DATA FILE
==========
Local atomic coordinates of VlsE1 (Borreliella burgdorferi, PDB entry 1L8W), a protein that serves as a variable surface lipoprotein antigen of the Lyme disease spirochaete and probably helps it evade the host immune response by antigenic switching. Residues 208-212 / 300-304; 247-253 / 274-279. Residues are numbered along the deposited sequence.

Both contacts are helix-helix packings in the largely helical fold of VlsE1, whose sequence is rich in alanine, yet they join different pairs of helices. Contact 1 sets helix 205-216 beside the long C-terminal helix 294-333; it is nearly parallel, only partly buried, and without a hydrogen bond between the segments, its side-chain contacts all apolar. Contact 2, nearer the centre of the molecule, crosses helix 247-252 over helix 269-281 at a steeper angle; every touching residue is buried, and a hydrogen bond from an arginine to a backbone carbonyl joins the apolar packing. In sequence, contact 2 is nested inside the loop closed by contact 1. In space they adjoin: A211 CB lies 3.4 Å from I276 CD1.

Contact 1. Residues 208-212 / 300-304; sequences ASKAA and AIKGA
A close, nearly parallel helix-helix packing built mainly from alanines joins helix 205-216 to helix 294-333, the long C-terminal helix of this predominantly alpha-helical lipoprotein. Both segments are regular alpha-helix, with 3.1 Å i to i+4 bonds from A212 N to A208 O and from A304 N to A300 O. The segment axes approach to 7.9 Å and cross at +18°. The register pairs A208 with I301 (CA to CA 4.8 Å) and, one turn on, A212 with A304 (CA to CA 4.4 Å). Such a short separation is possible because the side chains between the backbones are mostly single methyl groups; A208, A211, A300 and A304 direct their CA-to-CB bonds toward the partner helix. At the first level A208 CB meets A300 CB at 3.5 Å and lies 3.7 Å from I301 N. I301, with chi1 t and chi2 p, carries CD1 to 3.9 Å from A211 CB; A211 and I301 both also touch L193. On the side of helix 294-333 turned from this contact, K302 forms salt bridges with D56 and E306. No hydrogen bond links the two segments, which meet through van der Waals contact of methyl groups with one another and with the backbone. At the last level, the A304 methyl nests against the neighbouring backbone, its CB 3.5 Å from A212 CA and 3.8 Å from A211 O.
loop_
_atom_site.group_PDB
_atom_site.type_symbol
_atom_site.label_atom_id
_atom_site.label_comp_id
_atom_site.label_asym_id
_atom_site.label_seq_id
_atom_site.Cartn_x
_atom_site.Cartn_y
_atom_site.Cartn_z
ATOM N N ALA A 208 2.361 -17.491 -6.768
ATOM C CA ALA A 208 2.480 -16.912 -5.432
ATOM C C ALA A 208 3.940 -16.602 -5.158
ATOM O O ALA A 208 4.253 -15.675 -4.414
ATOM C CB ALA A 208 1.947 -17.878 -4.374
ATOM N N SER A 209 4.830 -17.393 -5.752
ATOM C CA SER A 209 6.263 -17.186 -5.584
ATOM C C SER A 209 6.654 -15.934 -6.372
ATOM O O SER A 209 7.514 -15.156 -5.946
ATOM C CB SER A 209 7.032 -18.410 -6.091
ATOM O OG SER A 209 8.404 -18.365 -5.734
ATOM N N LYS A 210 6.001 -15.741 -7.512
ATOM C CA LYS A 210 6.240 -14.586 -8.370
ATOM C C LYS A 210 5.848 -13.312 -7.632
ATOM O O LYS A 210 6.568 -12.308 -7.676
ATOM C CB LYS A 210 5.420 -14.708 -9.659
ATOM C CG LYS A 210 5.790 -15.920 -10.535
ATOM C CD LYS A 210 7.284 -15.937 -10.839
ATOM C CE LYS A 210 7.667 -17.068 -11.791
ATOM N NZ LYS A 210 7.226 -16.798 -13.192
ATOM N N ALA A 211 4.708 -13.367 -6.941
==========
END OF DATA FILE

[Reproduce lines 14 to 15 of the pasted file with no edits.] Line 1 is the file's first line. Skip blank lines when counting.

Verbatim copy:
_atom_site.Cartn_z
ATOM N N ALA A 208 2.361 -17.491 -6.768